THE chairman of the under-fire health trust which runs Pinderfields Hospital has stepped down – just a week after its chief executive quit.
Ed Anderson’s exit from Mid Yorkshire Hospitals NHS Trust, which is facing a deficit of almost £20m, was revealed last night.
NHS bosses said Mr Anderson had been planning to leave since last spring.
But he is the second key figure on the trust board to be replaced in seven days, amid mounting criticism of financial management at Mid Yorkshire.
Last Thursday, chief executive Julia Squire stepped down.
She quit following an independent review which showed the trust faces a deficit of £19.7m at the end of March. Mid Yorkshire is currently more than £15m in the red, its latest financial report shows.
The trust has also faced a public backlash against its controversial overnight closure of Pontefract A&E, after failing to recruit enough doctors to staff it.
Kathryn Riddle, chairman of regional health body NHS North of England, said in a statement: “Ed Anderson indicated to me last spring that he wished to stand down as chairman of the Mid Yorkshire trust due to his other commitments.
“I am most grateful to Ed for agreeing to continue in post since then so that a successor could be identified. I also greatly appreciate Ed’s significant contribution to the trust during his time as chairman.”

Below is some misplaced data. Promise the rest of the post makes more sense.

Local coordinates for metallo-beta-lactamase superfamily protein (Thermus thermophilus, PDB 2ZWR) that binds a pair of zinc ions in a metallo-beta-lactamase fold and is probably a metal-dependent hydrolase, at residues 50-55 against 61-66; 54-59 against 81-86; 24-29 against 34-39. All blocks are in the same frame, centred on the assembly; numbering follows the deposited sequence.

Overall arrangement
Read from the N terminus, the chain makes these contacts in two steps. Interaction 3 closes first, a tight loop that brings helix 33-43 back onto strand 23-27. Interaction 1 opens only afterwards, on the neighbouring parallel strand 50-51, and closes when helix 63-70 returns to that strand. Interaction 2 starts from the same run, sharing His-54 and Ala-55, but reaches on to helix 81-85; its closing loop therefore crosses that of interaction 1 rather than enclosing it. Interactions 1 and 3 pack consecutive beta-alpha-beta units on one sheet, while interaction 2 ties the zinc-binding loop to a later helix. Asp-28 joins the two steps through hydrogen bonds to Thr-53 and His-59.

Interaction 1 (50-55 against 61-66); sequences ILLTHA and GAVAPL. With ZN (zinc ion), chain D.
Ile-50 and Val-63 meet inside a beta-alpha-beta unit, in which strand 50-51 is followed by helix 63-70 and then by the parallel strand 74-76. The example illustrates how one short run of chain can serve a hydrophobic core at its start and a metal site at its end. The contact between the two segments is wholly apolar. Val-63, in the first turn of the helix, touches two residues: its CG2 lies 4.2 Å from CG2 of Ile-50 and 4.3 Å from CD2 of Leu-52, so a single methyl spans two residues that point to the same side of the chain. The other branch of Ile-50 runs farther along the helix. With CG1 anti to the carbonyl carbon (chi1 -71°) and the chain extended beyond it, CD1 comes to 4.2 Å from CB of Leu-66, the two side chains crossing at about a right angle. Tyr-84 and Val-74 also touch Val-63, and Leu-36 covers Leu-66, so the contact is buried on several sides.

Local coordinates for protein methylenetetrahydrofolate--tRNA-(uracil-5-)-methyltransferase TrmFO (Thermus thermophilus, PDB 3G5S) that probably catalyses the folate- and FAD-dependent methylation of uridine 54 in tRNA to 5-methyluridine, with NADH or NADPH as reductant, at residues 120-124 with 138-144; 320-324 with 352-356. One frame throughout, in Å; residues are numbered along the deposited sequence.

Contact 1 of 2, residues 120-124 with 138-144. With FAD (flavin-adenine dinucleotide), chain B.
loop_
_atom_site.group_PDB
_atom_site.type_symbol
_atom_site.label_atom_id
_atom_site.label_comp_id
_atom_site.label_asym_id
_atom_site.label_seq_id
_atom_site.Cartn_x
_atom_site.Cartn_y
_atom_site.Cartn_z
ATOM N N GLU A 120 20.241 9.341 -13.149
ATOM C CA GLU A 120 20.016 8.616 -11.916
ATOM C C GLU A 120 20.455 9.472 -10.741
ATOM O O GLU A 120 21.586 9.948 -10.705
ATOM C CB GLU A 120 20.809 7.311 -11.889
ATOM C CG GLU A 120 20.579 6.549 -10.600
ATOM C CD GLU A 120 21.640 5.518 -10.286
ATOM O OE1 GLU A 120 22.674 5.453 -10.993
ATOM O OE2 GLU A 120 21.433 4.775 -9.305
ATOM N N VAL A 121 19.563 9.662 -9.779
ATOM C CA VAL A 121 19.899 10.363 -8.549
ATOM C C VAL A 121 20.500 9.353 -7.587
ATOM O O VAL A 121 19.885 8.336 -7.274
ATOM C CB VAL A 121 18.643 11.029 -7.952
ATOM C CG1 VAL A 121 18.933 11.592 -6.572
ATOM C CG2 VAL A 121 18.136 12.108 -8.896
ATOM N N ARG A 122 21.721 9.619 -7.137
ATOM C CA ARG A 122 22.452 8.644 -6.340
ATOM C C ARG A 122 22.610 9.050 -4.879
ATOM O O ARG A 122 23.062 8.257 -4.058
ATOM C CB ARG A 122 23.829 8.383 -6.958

Mr Anderson will leave Mid Yorkshire on March 2. David Stone, who was chairman of Sheffield Teaching Hospitals NHS Trust for 10 years, will take over as acting chairman.
Ms Squire will be replaced by Stephen Eames, chief executive of County Durham and Darlington NHS Foundation Trust, who will start in March in an interim role.
Chief nurse Tracey McErlain-Burns is currently acting chief executive. Ms Squire is set to start a new role with the NHS Confederation.
Following Ms Squire’s exit, council leader Peter Box, who has been calling for changes at Mid Yorkshire, claimed she had been made a “scapegoat”.
Speaking before the announcement that Mr Anderson was leaving, he called for further action to restore confidence in the trust.
Coun Box said: “While it was right that the chief executive should stand down, she has clearly been made a scapegoat. Her resignation is not sufficient to tackle the longstanding and deep-rooted problems of the trust.”
Mid Yorkshire is being forced to slash £60m from its budget over two years under government spending cuts, but has missed targets to save cash.
Department of Health bosses are working with the trust to help solve its financial problems.